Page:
The vertical ribs serve to reinforce the head body. Since the vertical ribs project backward from the head body, the depth from the face to the center of gravity of the clubhead is increased, and accordingly, moment of inertia of the clubhead about the center of gravity thereof is increased, thereby preventing rotation of the face at the time of striking a ball. The vertical ribs also serve to easily pass most of the grass in the rough through gaps therebetween and thereby to make it easy to swing the clubhead through the rough.

More preferably, the head body is further provided with a horizontal rib which projects from the back of the head body and extends perpendicularly to the vertical ribs. Also the horizontal rib serves to reinforce the head body. The horizontal rib further serves to control the height from the sole of the head body to the center of gravity of the clubhead by adjusting the height of the rib.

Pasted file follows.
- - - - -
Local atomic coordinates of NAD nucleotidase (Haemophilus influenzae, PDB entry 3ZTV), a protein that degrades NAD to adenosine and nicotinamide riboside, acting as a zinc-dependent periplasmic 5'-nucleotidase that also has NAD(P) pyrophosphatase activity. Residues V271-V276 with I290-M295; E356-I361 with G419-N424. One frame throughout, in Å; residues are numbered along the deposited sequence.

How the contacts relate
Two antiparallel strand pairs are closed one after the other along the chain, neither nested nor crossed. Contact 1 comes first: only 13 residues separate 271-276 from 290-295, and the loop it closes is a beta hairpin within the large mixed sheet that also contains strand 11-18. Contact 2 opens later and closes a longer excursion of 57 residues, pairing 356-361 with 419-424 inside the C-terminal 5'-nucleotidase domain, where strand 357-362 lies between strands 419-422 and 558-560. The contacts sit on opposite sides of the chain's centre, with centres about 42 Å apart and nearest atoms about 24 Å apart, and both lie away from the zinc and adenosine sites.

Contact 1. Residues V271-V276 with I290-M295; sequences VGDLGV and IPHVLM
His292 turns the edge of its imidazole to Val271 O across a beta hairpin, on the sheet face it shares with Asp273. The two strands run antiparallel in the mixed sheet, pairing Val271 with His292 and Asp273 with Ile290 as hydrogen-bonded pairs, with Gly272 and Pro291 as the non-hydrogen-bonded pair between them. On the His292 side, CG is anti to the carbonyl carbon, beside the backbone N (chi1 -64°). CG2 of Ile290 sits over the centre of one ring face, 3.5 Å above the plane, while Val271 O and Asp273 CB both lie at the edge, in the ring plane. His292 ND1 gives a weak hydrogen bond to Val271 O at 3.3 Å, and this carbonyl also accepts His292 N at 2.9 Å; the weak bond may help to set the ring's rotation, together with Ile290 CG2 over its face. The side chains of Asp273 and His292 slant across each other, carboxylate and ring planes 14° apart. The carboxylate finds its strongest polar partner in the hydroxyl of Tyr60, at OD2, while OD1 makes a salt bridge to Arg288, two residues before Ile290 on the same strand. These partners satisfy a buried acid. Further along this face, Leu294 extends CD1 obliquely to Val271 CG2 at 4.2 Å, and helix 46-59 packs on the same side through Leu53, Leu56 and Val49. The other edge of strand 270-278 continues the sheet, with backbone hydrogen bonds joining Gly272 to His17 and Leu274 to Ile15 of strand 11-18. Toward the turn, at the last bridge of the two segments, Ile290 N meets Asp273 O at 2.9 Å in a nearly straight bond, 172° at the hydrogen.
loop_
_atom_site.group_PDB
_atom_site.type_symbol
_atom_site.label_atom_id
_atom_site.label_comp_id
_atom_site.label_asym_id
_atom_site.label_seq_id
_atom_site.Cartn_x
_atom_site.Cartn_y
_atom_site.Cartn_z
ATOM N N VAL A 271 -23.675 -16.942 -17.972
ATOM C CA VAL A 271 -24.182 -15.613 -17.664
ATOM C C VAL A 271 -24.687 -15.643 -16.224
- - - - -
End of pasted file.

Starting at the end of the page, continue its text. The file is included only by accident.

More preferably, the head body is further provided at the heel end thereof with a neck for attaching thereto a club shaft, and the neck is formed with a knife-edged ridge which projects forward from the front side thereof and is continuously connected to the knife-edged leading edge of the head body.

The knife-edged ridge formed on the front side of the neck serves to prevent the grass from getting wrapped therearound, thereby making it easy to pass the clubhead through thick rough.

Further objects, features and advantages of the present invention will become apparent from the following description of the preferred embodiments of the present invention as illustrated in the accompanying drawings.

BRIEF DESCRIPTION OF THE DRAWINGS

FIG. 1 is a perspective view of a golf iron clubhead showing a first embodiment of the present invention;

FIG. 2 is a cross-sectional view of the clubhead taken along the line II--II in FIG. 1;

FIG. 3 is a fragmentary cross-sectional view of the clubhead taken along the line III--III in FIG. 1; and

FIG. 4 is a front view of the clubhead shown in FIG. 1.

DESCRIPTION OF THE PREFERRED EMBODIMENTS